I caught up with Hunter Walk, a key executive at Google Video who had previously run Google’s AdSense.
My visit coincided with the launch of the new EepyBird exploding Diet Coke bottles. Fun clip and quite popular with 1.6 million views, but what does it mean? Well, it marks the first step by Google in helping small video producers monetize content by inserting advertising into clips.
Up until now, Google Video has largely helped big content producers make money through paid download of individual segments. They have done limited advertising, notably post-roll ads for HP on the Charlie Rose Show.
Hunter tells Beet.TV that Google will soon place ads in clips created by a variety of small producers and on select user-generated content. (I wonder if this will be in case for YouTube, but no one at Google will comment on YouTube matters until the transaction actually closes.)
Hunter also shared some insight into how Google Video searches video on the site. He outlined the three components: searching metadata or the text surrounding a post, community information meaning comments and rating of clips, and other sorts of content analysis including speech to text. He alludes to more edgy technology when he referred to processing "search signals that we fold into search ranking and discoverability."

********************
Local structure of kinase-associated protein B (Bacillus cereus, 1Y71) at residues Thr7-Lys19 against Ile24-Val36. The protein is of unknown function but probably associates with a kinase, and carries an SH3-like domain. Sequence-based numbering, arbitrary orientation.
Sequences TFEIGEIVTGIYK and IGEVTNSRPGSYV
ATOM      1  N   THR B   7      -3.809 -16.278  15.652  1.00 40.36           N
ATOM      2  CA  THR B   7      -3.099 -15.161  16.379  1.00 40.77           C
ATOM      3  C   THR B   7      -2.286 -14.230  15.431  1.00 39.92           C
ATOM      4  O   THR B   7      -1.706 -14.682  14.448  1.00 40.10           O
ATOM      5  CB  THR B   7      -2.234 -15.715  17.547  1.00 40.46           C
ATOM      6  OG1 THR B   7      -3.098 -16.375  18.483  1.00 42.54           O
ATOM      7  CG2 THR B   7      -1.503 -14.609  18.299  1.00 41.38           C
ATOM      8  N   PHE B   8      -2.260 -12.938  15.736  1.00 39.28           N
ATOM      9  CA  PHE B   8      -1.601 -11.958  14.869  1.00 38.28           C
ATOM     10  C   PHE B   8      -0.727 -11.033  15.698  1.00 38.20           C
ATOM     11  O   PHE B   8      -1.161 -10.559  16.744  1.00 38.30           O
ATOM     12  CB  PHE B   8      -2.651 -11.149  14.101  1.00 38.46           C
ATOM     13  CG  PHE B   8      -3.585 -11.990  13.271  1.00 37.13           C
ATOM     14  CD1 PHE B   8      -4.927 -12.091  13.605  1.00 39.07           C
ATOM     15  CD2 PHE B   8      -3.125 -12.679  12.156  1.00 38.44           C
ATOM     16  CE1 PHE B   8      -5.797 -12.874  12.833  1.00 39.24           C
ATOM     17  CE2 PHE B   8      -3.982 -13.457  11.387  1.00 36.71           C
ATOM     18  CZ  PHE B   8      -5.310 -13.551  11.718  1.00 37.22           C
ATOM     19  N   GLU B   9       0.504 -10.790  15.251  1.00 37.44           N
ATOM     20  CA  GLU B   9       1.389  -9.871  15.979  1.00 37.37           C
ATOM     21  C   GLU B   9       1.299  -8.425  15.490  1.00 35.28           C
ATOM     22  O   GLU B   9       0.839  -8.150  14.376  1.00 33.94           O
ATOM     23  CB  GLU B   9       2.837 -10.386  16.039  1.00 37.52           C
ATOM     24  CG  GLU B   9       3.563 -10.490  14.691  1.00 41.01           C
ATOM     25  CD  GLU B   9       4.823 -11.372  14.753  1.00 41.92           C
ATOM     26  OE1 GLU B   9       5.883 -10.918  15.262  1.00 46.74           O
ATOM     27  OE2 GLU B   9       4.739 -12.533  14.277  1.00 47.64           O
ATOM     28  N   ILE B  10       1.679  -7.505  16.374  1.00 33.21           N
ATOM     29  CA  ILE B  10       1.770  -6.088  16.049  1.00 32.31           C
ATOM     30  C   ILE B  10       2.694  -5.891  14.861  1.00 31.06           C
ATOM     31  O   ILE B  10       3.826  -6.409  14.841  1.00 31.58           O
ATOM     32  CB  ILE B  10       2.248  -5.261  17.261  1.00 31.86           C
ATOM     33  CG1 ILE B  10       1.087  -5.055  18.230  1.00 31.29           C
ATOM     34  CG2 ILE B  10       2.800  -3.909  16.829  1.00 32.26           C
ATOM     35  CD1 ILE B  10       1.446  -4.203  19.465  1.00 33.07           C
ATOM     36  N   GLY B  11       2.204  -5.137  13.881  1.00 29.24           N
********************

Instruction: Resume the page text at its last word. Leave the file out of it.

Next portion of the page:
Touring the Googleplex with Andy
Since I had my trusty camcorder and some time on my hands, I did some sightseeing of the marvelous architecture of the Googleplex.
And, yes, I can confirm that the mens rooms have those fancy Japanese high tech heated toilets which, er, clean you up. I did not tape ‘em — this is a classy show, you know.
The music you will hear on this segment is by the brilliant Remy Le Boeuf, a 20-year old saxophonist who attends the Manhattan School of Music with twin brother Pascal, a pianist and composer. The guys are from Santa Cruz. Thanks Remy for allowing us to use his wonderful composition.
Must Read — Here’s a really valuable book by Scott Kirsner, noted tech writer and blogger of Cinema Tech, for all of us figuring out how to succeed in the online video world. The title is "The Future of Web Video: Opportunities for Producers, Entrepreneurs, Media Companies and Advertisers" It’s available on Lulu to be downloaded as PDF for $14.95. Worth the dough.
NEW YORK TIMES MAGAZINE DECLARES: SUNDANCE IS HISTORY. STAND-UP IS OVER. THE FARM SYSTEM FOR COMEDY? YouTube"….check out this story from Sunday’s New York Times Magazine about the new "Online Auteurs" by Matthew Klam. Looks like some vloggers are getting some mainstream visibility they deserve. Visit the Ninja guys in LA and Ze Frank in Brooklyn. Really cool story.
Here’s a photo of Ze Frank, who was profiled in the New York Times
Photomontage by Zachary Scott published in the yesterday’s NYT Magazine.